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It would be very, very easy, and extremely lazy, to just dismiss Michelangelo Antonioni's celebrated 1964 study of "cultural neurosis and existential doubt" (thank you, Wikipedia) as a boring and impenetrable load of old wank. Certainly it is cripplingly boring, it's a massive struggle to get into - a struggle which I eventually lost - and it has no plot or characters or incident of any interest whatsoever: it is a European art film after all. Is it merely crass philistinism to find it dull and meaningless? If the old cliche about the viewer only getting out of Art what he/she brings to it, is it somehow my fault for not liking the movie? Why isn't it Antonioni's fault? He only directed the bloody thing after all.
Somewhere in a bleak industrial hellscape full of factories belching fire and smoke and unspeakable noise, Giuliana (Monica Vitti) seems to be having trouble fitting in with the world following an apparent car accident that left her physically (but not psychologically) unharmed. She thinks she wants to open a shop but has no idea what to sell. Corrado (a dubbed Richard Harris) turns up to recruit personnel for a factory in South America; they, her husband and a few others then hole up in a wharfside shack for what seems like ages, lounging around on a bed, eating quails' eggs and talking nonsense before, burning one of the partition walls; then a cargo ship looms out of the oppressive fog which apparently has some kind of contagious infection on board.
Then Giuliana's young son is mysteriously paralysed; she tells him a bedtime story about a girl who spots a mysterious ship and then hears magical singing coming from the rocks - only to find that her son was only pretending to be paralysed, for absolutely no conceivable reason. And on and on it plods. None of The Red Desert makes a shred of sense as a coherent narrative, there's no invitation to get involved with the characters or anything that happens. So what's the point? Is the struggle to make it to the end supposed to mirror Giuliana's struggle to make sense of her life and her circumstances? Why is most of the movie swathed in cold monochrome (even the mud looks black) except for splashes of bright red everywhere: handrails, barrels of chemicals, the internal wall of the dockside shack?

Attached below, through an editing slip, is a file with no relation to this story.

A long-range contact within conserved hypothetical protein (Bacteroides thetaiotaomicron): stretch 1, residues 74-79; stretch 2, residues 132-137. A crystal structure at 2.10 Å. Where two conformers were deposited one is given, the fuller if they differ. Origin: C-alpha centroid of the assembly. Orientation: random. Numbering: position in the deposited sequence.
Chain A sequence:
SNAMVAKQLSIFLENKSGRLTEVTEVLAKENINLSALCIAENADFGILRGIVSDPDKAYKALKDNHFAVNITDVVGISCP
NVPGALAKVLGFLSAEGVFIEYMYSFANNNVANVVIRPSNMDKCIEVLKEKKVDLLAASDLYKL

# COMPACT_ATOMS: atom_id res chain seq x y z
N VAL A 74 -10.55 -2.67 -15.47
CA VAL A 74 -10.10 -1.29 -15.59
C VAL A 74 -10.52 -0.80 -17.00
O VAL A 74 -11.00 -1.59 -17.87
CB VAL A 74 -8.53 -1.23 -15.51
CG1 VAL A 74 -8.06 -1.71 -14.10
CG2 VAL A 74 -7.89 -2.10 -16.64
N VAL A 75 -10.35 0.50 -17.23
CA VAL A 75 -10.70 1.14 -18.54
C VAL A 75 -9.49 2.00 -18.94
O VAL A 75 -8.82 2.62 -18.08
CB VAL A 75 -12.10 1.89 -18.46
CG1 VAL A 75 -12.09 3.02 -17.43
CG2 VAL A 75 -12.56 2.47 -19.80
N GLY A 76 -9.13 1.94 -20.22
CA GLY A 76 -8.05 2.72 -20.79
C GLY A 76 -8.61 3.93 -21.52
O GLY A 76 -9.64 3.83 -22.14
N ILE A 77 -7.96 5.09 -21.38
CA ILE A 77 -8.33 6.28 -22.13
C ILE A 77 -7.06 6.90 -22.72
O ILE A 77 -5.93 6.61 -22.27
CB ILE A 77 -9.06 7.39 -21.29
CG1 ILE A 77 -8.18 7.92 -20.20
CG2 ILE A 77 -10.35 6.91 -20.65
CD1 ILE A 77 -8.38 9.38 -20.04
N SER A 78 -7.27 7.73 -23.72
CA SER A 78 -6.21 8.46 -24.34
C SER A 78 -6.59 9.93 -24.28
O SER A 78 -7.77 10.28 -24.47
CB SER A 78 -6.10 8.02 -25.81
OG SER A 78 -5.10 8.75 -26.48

Search me, guv. Look, obviously film needs to experiment: someone invented the close-up, the jump cut, the Steadicam, Cinerama and Smellovision. And obviously different films and filmmakers need to attempt different things; it would be a colossally boring medium if there was no stylistic or technical differences between Citizen Kane and The Fast And The Furious. Furthermore, it is nice that some films require you, the mere viewer, to up your game and work with the film rather than being spoonfed simplistic mush. But there's a difference between difficult and impossible, and there is a point at which the film's likely rewards are just not going to be worth the effort. Obviously the intent is there, but why put it across in such a manner? Presumably we're just supposed to feel as baffled, bewildered and alienated as Giuliana is. Well, congratulations because that's precisely what was achieved.
I'm not asking for car chases or axe murders (although it might have helped), but Art cannot live by endless neurosis-based bleating alone. Is The Red Desert a bad film, then? Certainly not: there's also a difference between a bad movie and a film you just don't like. And they're not necessarily mutually exclusive; Troll 2 is a bad movie that I don't like, Lifeforce is a really bad movie that I do like. I'm guessing this movie is a moderately good one that I just can't stand and which seemed hellbent on either putting me to sleep or daring me to switch the thing off. Well, I put the two hours in. And I'm not an idiot. I rather liked The Passenger, and I remember finding Blow-Up interesting. But I just plain don't get this one, and I suddenly have no desire to check out any more of Antonioni's films.